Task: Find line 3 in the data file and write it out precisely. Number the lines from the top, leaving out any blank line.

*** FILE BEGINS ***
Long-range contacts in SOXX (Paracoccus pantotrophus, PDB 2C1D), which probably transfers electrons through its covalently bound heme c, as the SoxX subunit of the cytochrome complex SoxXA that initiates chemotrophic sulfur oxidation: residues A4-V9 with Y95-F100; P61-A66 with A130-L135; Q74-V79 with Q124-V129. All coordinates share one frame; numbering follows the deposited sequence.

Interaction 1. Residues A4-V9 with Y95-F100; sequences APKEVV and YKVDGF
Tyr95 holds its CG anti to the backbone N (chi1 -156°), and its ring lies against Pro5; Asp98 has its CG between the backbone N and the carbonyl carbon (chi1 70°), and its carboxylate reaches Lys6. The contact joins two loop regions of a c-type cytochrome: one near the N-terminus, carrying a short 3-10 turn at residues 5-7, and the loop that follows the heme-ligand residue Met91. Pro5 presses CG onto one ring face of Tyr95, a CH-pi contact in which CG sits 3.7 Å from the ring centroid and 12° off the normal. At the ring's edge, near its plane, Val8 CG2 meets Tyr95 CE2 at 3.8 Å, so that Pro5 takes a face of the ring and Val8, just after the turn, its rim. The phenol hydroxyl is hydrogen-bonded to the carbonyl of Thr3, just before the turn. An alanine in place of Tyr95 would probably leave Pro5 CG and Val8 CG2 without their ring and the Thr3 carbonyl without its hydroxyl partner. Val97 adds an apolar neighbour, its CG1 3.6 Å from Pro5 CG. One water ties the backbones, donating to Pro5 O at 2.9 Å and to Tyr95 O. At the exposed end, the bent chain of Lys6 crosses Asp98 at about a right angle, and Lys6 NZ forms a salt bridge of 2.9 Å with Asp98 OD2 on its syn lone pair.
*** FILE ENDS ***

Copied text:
Tyr95 holds its CG anti to the backbone N (chi1 -156°), and its ring lies against Pro5; Asp98 has its CG between the backbone N and the carbonyl carbon (chi1 70°), and its carboxylate reaches Lys6. The contact joins two loop regions of a c-type cytochrome: one near the N-terminus, carrying a short 3-10 turn at residues 5-7, and the loop that follows the heme-ligand residue Met91. Pro5 presses CG onto one ring face of Tyr95, a CH-pi contact in which CG sits 3.7 Å from the ring centroid and 12° off the normal. At the ring's edge, near its plane, Val8 CG2 meets Tyr95 CE2 at 3.8 Å, so that Pro5 takes a face of the ring and Val8, just after the turn, its rim. The phenol hydroxyl is hydrogen-bonded to the carbonyl of Thr3, just before the turn. An alanine in place of Tyr95 would probably leave Pro5 CG and Val8 CG2 without their ring and the Thr3 carbonyl without its hydroxyl partner. Val97 adds an apolar neighbour, its CG1 3.6 Å from Pro5 CG. One water ties the backbones, donating to Pro5 O at 2.9 Å and to Tyr95 O. At the exposed end, the bent chain of Lys6 crosses Asp98 at about a right angle, and Lys6 NZ forms a salt bridge of 2.9 Å with Asp98 OD2 on its syn lone pair.